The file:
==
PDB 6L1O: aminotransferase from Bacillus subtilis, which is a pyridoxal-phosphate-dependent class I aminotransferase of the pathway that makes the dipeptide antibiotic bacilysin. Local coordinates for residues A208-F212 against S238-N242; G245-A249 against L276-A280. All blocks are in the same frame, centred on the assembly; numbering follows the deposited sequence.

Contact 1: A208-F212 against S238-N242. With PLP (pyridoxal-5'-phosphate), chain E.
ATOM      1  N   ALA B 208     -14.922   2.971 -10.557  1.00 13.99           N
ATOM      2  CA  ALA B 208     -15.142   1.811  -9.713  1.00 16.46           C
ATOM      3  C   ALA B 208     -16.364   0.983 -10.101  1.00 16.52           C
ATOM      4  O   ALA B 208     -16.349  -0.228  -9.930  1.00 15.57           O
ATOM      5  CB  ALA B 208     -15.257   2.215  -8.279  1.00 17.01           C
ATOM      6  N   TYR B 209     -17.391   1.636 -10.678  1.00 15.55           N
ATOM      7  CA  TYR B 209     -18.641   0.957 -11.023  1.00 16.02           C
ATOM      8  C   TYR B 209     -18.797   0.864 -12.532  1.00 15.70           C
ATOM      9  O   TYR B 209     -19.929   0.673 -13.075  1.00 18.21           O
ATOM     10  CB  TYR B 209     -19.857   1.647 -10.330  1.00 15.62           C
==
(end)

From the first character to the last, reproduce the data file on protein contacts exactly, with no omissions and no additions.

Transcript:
PDB 6L1O: aminotransferase from Bacillus subtilis, which is a pyridoxal-phosphate-dependent class I aminotransferase of the pathway that makes the dipeptide antibiotic bacilysin. Local coordinates for residues A208-F212 against S238-N242; G245-A249 against L276-A280. All blocks are in the same frame, centred on the assembly; numbering follows the deposited sequence.

Contact 1: A208-F212 against S238-N242. With PLP (pyridoxal-5'-phosphate), chain E.
ATOM      1  N   ALA B 208     -14.922   2.971 -10.557  1.00 13.99           N
ATOM      2  CA  ALA B 208     -15.142   1.811  -9.713  1.00 16.46           C
ATOM      3  C   ALA B 208     -16.364   0.983 -10.101  1.00 16.52           C
ATOM      4  O   ALA B 208     -16.349  -0.228  -9.930  1.00 15.57           O
ATOM      5  CB  ALA B 208     -15.257   2.215  -8.279  1.00 17.01           C
ATOM      6  N   TYR B 209     -17.391   1.636 -10.678  1.00 15.55           N
ATOM      7  CA  TYR B 209     -18.641   0.957 -11.023  1.00 16.02           C
ATOM      8  C   TYR B 209     -18.797   0.864 -12.532  1.00 15.70           C
ATOM      9  O   TYR B 209     -19.929   0.673 -13.075  1.00 18.21           O
ATOM     10  CB  TYR B 209     -19.857   1.647 -10.330  1.00 15.62           C